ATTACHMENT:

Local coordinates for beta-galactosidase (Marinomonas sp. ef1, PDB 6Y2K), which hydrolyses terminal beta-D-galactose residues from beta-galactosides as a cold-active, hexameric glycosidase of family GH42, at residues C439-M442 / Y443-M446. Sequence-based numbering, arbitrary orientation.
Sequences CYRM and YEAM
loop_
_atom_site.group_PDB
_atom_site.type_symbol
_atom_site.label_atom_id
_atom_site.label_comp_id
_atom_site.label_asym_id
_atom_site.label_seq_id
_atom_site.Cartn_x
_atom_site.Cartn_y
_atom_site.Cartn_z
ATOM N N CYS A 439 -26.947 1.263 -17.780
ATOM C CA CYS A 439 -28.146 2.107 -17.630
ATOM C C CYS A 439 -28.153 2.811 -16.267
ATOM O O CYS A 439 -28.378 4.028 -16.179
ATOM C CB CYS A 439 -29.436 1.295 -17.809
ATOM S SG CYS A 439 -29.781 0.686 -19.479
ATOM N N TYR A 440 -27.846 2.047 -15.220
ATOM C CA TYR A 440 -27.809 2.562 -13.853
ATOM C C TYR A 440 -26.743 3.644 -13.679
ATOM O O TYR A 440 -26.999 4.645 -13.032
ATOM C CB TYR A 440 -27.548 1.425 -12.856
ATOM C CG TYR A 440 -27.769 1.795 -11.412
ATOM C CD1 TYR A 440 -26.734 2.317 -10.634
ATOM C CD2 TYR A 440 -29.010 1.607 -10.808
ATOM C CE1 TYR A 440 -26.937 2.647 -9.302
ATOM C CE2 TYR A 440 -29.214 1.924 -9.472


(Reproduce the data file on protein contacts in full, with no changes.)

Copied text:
Local coordinates for beta-galactosidase (Marinomonas sp. ef1, PDB 6Y2K), which hydrolyses terminal beta-D-galactose residues from beta-galactosides as a cold-active, hexameric glycosidase of family GH42, at residues C439-M442 / Y443-M446. Sequence-based numbering, arbitrary orientation.
Sequences CYRM and YEAM
loop_
_atom_site.group_PDB
_atom_site.type_symbol
_atom_site.label_atom_id
_atom_site.label_comp_id
_atom_site.label_asym_id
_atom_site.label_seq_id
_atom_site.Cartn_x
_atom_site.Cartn_y
_atom_site.Cartn_z
ATOM N N CYS A 439 -26.947 1.263 -17.780
ATOM C CA CYS A 439 -28.146 2.107 -17.630
ATOM C C CYS A 439 -28.153 2.811 -16.267
ATOM O O CYS A 439 -28.378 4.028 -16.179
ATOM C CB CYS A 439 -29.436 1.295 -17.809
ATOM S SG CYS A 439 -29.781 0.686 -19.479
ATOM N N TYR A 440 -27.846 2.047 -15.220
ATOM C CA TYR A 440 -27.809 2.562 -13.853
ATOM C C TYR A 440 -26.743 3.644 -13.679
ATOM O O TYR A 440 -26.999 4.645 -13.032
ATOM C CB TYR A 440 -27.548 1.425 -12.856
ATOM C CG TYR A 440 -27.769 1.795 -11.412
ATOM C CD1 TYR A 440 -26.734 2.317 -10.634
ATOM C CD2 TYR A 440 -29.010 1.607 -10.808
ATOM C CE1 TYR A 440 -26.937 2.647 -9.302
ATOM C CE2 TYR A 440 -29.214 1.924 -9.472